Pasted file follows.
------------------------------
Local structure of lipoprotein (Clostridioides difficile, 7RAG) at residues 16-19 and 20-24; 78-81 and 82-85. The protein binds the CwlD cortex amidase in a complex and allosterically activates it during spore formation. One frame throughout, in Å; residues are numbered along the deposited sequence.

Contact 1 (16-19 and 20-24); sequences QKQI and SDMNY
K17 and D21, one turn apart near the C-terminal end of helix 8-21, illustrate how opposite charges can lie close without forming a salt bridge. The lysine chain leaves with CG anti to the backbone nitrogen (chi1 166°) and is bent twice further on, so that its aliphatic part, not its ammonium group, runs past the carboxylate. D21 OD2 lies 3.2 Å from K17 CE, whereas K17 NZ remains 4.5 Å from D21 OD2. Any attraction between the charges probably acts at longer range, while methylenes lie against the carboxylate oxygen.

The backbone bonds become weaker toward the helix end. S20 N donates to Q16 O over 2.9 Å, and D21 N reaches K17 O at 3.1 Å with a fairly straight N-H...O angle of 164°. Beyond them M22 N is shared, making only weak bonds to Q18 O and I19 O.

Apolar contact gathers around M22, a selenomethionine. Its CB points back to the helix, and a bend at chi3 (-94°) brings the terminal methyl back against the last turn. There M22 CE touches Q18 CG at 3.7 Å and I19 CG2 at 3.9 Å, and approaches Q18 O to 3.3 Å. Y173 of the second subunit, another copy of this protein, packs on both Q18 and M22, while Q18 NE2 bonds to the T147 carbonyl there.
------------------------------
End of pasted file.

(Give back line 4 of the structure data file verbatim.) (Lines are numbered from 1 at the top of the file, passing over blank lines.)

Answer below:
The backbone bonds become weaker toward the helix end. S20 N donates to Q16 O over 2.9 Å, and D21 N reaches K17 O at 3.1 Å with a fairly straight N-H...O angle of 164°. Beyond them M22 N is shared, making only weak bonds to Q18 O and I19 O.